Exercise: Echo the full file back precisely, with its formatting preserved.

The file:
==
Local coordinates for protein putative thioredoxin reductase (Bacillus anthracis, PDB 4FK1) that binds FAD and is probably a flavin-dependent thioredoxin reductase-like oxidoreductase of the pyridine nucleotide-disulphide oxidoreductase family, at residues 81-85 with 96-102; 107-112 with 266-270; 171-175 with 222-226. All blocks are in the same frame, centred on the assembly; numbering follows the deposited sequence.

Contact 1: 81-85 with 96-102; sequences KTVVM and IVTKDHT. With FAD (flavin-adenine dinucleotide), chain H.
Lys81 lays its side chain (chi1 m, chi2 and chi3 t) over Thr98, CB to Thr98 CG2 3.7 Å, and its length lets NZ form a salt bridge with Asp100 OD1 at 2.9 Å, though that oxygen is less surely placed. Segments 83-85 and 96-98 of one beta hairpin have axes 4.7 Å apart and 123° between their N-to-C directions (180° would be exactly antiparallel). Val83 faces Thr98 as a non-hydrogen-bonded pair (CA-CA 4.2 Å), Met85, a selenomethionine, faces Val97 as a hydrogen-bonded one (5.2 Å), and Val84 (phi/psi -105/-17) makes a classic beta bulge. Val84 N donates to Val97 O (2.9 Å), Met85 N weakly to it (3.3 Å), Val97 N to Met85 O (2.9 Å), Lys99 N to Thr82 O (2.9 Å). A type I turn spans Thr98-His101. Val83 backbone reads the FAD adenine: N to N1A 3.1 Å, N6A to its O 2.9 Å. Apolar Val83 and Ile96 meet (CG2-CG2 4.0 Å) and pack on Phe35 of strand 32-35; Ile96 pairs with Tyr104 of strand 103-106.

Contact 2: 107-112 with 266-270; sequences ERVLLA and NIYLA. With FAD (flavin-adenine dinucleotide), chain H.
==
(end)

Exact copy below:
Local coordinates for protein putative thioredoxin reductase (Bacillus anthracis, PDB 4FK1) that binds FAD and is probably a flavin-dependent thioredoxin reductase-like oxidoreductase of the pyridine nucleotide-disulphide oxidoreductase family, at residues 81-85 with 96-102; 107-112 with 266-270; 171-175 with 222-226. All blocks are in the same frame, centred on the assembly; numbering follows the deposited sequence.

Contact 1: 81-85 with 96-102; sequences KTVVM and IVTKDHT. With FAD (flavin-adenine dinucleotide), chain H.
Lys81 lays its side chain (chi1 m, chi2 and chi3 t) over Thr98, CB to Thr98 CG2 3.7 Å, and its length lets NZ form a salt bridge with Asp100 OD1 at 2.9 Å, though that oxygen is less surely placed. Segments 83-85 and 96-98 of one beta hairpin have axes 4.7 Å apart and 123° between their N-to-C directions (180° would be exactly antiparallel). Val83 faces Thr98 as a non-hydrogen-bonded pair (CA-CA 4.2 Å), Met85, a selenomethionine, faces Val97 as a hydrogen-bonded one (5.2 Å), and Val84 (phi/psi -105/-17) makes a classic beta bulge. Val84 N donates to Val97 O (2.9 Å), Met85 N weakly to it (3.3 Å), Val97 N to Met85 O (2.9 Å), Lys99 N to Thr82 O (2.9 Å). A type I turn spans Thr98-His101. Val83 backbone reads the FAD adenine: N to N1A 3.1 Å, N6A to its O 2.9 Å. Apolar Val83 and Ile96 meet (CG2-CG2 4.0 Å) and pack on Phe35 of strand 32-35; Ile96 pairs with Tyr104 of strand 103-106.

Contact 2: 107-112 with 266-270; sequences ERVLLA and NIYLA. With FAD (flavin-adenine dinucleotide), chain H.